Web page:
COMMENTARY: I was prompted to comment on elected officials’ statements after reading about the increasing cynicism in government.

Courtesy photo

Neal Jones

The mistrust I uncovered was in the weekly round up from our congressional representative, Steve Pearce, dated Sept. 6, 2015. In it, Pearce voiced support for a Texas federal court decision “to invalidate the U.S. Fish and Wildlife Service’s decision to list the lesser prairie chicken (LPC) as a threatened species under the Endangered Species Act (ESA).” There were a number of biased and misguided statements in his round up that need clarification.

Pearce’s opening statement claimed, “Yet another one of this administration’s job-killing, onerous regulations has been shot down by a federal court.”

The program that the court invalidated against the lesser prairie chicken is called the Policy for Evaluation for Conservation Efforts, known as the PECE Policy. It is not of the Obama Administration. It came in March of 2003 during the Bush Administration to develop conservation efforts that eliminate the threats to endangered species.

This Texas federal court decision ruled in favor of the Permian Basin Petroleum Association (PBPA). Pearce’s statement included the term “job-killing onerous regulations,” so let’s look at statement related to the facts.

Not affecting job growth

According to the Permian Basin Petroleum Association’s Economic Impact Report from Aug. 29, 2014, the association of oil and gas companies sustains 94,000 New Mexico jobs and overall 546,000 jobs across the basin into Texas. That same report showed that while New Mexico had a 6.3 percent unemployment rate, Eddy County’s unemployment was 3.9 percent and Lea County’s unemployment was at 3.8 percent.

The period of the PECE Policy to protect the lesser prairie chicken did not affect the job growth with those PBPA companies in New Mexico.

As to being an “onerous regulation,” the PBPA boasts that the Permian Basin has the greatest rig content of any basin/region of any oil/gas area in the world. They further claim in that 2014 report that there have been “dramatic improvements in production since 2011.”

The association’s report shows that Eddy County has the highest oil production of any county within the New Mexico-Texas basin region. Whatever regulation that was instituted by the Department of Interior hasn’t been onerous in the growth of wells and rigs since 2011 — especially in New Mexico, where the Artesia District alone has grown to over 11,600 active wells (according to the New Mexico Oil Conservation Division).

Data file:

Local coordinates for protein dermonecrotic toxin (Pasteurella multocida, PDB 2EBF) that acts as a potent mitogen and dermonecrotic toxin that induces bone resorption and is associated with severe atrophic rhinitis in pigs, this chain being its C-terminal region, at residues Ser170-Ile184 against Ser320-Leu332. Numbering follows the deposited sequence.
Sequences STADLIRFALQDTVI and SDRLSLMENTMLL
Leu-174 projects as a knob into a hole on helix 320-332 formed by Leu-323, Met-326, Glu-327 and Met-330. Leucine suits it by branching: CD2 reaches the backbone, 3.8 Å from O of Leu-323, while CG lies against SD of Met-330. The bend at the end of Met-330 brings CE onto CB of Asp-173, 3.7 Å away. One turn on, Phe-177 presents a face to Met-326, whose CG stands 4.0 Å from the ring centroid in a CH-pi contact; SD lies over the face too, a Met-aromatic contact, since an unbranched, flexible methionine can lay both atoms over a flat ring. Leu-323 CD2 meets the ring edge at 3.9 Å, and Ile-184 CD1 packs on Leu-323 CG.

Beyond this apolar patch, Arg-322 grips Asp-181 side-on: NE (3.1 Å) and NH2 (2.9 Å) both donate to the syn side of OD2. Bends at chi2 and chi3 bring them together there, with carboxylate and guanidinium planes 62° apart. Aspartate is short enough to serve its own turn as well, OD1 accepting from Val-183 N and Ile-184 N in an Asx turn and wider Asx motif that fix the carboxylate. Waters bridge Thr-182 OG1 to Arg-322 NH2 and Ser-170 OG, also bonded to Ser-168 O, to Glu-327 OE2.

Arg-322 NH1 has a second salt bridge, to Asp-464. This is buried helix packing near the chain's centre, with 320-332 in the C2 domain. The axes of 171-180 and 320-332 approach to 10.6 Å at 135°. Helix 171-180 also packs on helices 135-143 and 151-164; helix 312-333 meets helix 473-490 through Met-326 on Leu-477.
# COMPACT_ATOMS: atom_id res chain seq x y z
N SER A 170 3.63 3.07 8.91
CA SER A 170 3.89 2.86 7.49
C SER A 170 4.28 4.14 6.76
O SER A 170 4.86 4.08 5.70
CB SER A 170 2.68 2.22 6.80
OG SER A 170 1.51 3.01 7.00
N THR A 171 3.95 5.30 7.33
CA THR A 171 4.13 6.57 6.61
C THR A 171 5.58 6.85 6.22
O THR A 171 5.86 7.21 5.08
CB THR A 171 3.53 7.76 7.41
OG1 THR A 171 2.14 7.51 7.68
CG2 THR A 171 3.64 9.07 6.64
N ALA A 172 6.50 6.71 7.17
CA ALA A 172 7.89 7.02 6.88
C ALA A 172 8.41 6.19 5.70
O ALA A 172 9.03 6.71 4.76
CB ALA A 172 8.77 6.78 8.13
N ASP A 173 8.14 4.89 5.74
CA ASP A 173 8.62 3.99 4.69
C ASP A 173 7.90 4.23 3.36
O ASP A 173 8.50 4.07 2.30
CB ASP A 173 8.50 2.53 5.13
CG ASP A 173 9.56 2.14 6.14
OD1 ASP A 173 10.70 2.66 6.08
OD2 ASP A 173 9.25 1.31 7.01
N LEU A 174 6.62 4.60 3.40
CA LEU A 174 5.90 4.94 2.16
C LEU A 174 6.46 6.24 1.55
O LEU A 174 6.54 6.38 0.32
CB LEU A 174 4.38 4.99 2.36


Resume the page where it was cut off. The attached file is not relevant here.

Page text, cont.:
Was it the money? The PBPA boasts they contributed $8.5 billion in 2009 to improve people’s lives. The report shows an economic contribution of $10.2 billion to the gross state product of New Mexico. Pearce’s statement said “more than 180 oil and gas, pipeline, electric transmission and wind energy companies have enrolled in conservation agreements to prevent, minimize, or mitigate any impacts to the LPC from their operations. In the process, they committed $45.9 million in enrollment and impact fees to cover off-site mitigation actions.”

Let’s be clear here. The PBPA has over 1,000 member companies. If the PBPA members alone were to be responsible for that mitigation dollar amount, it represented just 1 percent of the 2009 contribution. The $45.9 million was the multi-year commitment from PBPA and over 179 other companies.

Lesser prairie chickens and a thriving industry

The PECE Policy in the Permian Basin, while it could’ve been managed better, was not of “this administration” — the policy was enacted during the Bush Administration. This policy has not been “job-killing,” with the oil industry in the basin sustaining 94,000 jobs and growing. The PECE Policy didn’t slow down oil drilling (especially in lesser prairie chicken habitats) and the PBPA says the basin is “immature” in oil extraction.

And the support agreed upon to support the PECE Policy wasn’t “onerous” in that the cost was pennies to the oil and gas industry when compared to total money it already contributes to people and environments in Texas and New Mexico.

I’m happy the lesser prairie chicken population has increased. I’m happy there is a responsible and thriving oil and gas industry in Eddy and Lea counties in New Mexico.

What is worse than a tree-hugger spiking your chainsaw is an elected official that continues to spew misinformation and blatant lies to those who elected him.

Jones has been an on-air personality and newscaster for radio stations and television stations in Colorado, Georgia, New Mexico and recently an international anchor/writer for “China Beat,” a daily news program in English from Blue Ocean Network, based in Beijing. He’s currently consulting and producing for KEDU in Ruidoso.

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